1. ## Induced Representations

I have to show that the two-dimensional irreducible representation of the quaternion group is isomorphic to an induced representation $Ind^{Q}_{H} (\chi)$, where $H$ is a subgroup of $Q$ of index two and $\chi: H \rightarrow C^{\times}$ is a one-dimensional character.

For starters, I don't even know the two-dimensional irreducible representation of the quaternion group! And I'm not really sure how to progress past that, even, since I'm not comfortable with the induced representation over $\chi$ and not a vector space...any help is much appreciated!

About the only thing I realize here is that the subgroup H is normal in Q...but I'm not even sure if or how that helps me.

2. Originally Posted by jpps1
I have to show that the two-dimensional irreducible representation of the quaternion group is isomorphic to an induced representation $Ind^{Q}_{H} (\chi)$, where $H$ is a subgroup of $Q$ of index two and $\chi: H \rightarrow C^{\times}$ is a one-dimensional character.

For starters, I don't even know the two-dimensional irreducible representation of the quaternion group! And I'm not really sure how to progress past that, even, since I'm not comfortable with the induced representation over $\chi$ and not a vector space...any help is much appreciated!

About the only thing I realize here is that the subgroup H is normal in Q...but I'm not even sure if or how that helps me.
Choose H = {1, -1, i, -i} and its one-dimensional representation as a representation <i> that sends i to i.

Now you need to induce this one dimensional representation to two dimensional representation.

Use this induced representation formula, where $\rho$ is your one dimensional representation. Here, x_1, ..., x_t denotes the representatives for distinct left cosets of H in G. Thus choose x_1 = j and x_2 = 1.

Now you need to find the representation of each element in Q_8 using the above formula. Verify that it is an indeed representation.

You also need to show that the representation that you'll obtain is irreducible. If the $\chi$ is the character of your representation $\Phi$, then verify that $<\chi, \chi> =1$ in order to show it is irreducible.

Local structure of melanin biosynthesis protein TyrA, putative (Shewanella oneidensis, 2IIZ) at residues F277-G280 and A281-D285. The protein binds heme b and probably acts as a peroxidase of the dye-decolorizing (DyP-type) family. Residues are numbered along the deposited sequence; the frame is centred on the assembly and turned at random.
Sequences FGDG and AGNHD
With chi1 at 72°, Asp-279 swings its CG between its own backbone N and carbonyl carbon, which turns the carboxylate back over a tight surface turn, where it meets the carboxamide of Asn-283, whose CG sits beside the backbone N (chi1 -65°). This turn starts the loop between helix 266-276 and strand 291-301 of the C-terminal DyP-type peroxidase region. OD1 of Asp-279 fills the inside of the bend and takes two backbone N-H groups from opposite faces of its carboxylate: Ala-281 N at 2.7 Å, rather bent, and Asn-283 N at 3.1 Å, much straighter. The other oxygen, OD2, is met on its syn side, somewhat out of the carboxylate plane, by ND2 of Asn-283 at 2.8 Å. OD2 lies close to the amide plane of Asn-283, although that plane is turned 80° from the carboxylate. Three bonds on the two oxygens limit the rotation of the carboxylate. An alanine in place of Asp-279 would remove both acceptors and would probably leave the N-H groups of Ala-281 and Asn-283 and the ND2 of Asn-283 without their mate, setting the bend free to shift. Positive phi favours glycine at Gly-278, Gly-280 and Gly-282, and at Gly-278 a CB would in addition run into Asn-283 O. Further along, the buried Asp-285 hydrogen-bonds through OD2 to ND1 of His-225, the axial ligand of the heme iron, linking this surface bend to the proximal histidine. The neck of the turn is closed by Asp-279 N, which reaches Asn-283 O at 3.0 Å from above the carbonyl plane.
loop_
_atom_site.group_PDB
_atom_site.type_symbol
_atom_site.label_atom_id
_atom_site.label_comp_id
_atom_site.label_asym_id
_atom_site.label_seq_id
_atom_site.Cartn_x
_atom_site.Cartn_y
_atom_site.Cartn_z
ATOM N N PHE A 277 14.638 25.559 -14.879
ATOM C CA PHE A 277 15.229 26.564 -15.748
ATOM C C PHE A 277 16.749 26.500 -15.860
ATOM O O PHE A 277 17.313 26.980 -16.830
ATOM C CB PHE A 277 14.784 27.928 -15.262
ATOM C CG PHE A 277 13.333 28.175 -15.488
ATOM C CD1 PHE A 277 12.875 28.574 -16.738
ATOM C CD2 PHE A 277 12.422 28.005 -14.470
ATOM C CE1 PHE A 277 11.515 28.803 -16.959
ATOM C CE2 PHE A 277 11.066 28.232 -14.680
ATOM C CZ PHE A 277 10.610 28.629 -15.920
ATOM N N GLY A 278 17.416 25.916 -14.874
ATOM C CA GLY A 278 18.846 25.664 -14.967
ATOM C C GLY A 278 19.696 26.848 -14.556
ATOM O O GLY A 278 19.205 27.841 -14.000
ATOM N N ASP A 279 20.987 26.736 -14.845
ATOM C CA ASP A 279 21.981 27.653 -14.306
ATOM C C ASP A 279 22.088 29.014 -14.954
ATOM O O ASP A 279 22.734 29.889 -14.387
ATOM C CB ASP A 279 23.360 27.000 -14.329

3. So let me see if I follow.

I only need to choose H={1,-1,i,-i}? I don't need to choose any other subgroups of Q?

By <i>, you just mean the identity representation? I'm kind of confused what you mean here...might just be the notation.

Anyways, once that is sorted out, I form 2x2 matrices for each g? Are the elements g coming from H or from Q? Why are the distinct left cosets x_1=j and x_2=1?

Sorry, I know I'm really retarded...as soon as I'm asked to do something explicitly rather than link theorems together, I don't know what to do.

4. Originally Posted by jpps1
So let me see if I follow.

I only need to choose H={1,-1,i,-i}? I don't need to choose any other subgroups of Q?

By <i>, you just mean the identity representation? I'm kind of confused what you mean here...might just be the notation.

Anyways, once that is sorted out, I form 2x2 matrices for each g? Are the elements g coming from H or from Q? Why are the distinct left cosets x_1=j and x_2=1?

Sorry, I know I'm really retarded...as soon as I'm asked to do something explicitly rather than link theorems together, I don't know what to do.
<i> = H and H is the cyclic group generated by i. For instance, the representation $\rho$ that sends i to i is a one-dimensional representation such that:

$\rho(1)=1, \rho(-1)=-1, \rho(i)=i, \rho(-i)=-i$.

The g you mentioned comes from Q. You can find the figure I used in Dummit & Foote p 893. To find the induced representation from the subgroup H to G, you need to find the representatives for the left cosets of H in G. There are examples and descriptions in Dummit's.